• Thanks for dropping by with such a great question. My simple answer is to take a second battery. Every ride I have done that is longer than the expected range of my battery has a spare battery in my cargo bag. This is an expensive and cumberson solution, but the only one available at this stage of technolgy (other than use low power settings and pedal much harder). 40km does sound on the low side of whats available, and a lot of variables affect this number. A new generation of 630 Ah battery is hitting the market so the equation is a moving target. PS: some riders carry a charger only and plug in while lunching at a cafe etc. Hope this helps, and stay safe on two wheels.


  5. Thanks for all the great info looking for bike for the boss she stands a full 5′ would you suggest the Ordica Neo 24 or 26
    we are Seniors looking to venture further from our caravan on our travels.

    Liked by 1 person

    • I tested both and found the 26 light and compact but rolls like a bigger bike, whereas the 24 has the harshness of smaller wheels. IMO the 26 is better bike for seniors.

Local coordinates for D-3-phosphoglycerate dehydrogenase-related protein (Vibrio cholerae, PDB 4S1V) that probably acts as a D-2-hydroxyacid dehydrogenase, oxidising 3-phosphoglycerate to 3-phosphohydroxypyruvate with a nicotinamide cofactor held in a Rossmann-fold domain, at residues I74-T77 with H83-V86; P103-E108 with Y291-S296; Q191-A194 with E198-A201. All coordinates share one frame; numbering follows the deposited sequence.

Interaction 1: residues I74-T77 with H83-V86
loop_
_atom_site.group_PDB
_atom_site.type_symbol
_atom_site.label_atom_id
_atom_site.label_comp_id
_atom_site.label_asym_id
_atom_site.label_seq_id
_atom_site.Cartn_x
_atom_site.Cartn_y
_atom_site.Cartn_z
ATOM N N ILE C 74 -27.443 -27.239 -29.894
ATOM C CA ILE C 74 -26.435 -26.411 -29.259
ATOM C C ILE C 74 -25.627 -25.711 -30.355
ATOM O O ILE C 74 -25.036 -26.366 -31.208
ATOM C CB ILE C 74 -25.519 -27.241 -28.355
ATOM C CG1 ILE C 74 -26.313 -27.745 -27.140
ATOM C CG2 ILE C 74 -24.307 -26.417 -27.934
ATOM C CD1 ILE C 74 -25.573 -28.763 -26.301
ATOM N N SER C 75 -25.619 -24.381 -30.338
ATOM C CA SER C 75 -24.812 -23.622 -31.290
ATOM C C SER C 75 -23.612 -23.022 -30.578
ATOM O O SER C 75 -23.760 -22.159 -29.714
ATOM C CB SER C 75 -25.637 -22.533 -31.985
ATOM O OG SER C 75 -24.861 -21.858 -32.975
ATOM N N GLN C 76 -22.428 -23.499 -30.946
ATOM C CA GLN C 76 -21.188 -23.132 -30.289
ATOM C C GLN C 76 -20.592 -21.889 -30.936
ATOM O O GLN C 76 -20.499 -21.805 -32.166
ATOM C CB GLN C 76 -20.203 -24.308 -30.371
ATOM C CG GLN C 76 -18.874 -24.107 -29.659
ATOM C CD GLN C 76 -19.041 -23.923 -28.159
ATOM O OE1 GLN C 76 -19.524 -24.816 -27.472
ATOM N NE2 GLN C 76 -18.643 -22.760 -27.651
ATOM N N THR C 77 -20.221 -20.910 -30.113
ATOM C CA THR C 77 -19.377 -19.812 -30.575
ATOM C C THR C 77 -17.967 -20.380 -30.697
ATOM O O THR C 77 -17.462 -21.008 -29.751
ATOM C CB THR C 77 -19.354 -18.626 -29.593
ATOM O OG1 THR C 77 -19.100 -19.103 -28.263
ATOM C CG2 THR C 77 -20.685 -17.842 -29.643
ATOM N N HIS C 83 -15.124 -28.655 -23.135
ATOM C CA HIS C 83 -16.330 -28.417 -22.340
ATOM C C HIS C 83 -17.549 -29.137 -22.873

6. Thanks for the great review, I am looking at the Ordica Neo 26 and have a question about load rating. I’m 6’1 and 100kg, would the Neo handle that ok?

    Liked by 1 person

  7. I am a keen bike rider and have done a few rail trails in Victoria on a hybrid bike (Merida 3000 Cross). I wanted to do more demanding/longer rides and was thinking about an eBike, as my bike was not sufficiently comfortable over longer distances. I wasn’t considering a full-suspension bike until I read your material on bike selection. Up to that point, I thought that FS would be overkill for my needs. Your site was very helpful in considering the pros and cons, more so than the several retailers I spoke to. I have ended up with a TREK Powerfly LT 9 (2019), an FS bike. An interesting feature that came with the bike is a dropper seat post with remote control lever, enabling me to drop the seat height on the go for steeper descents.

    I am now self-isolating in Anglesea, a hilly coastal village with a large number of rideable back roads and small tracks. I had not contemplated riding on these, as I was going to use the bike for rail trails, as mentioned above; I would have been reluctant to ride the local roads and tracks had I not purchased an FS eBike. I was much influenced by your site in this, with you citing flexibility of use and greater comfort with an FS bike. Now I am having great fun on these tracks and roads.

    So thank you very much for your website. Well done. Cheers, John (age 71)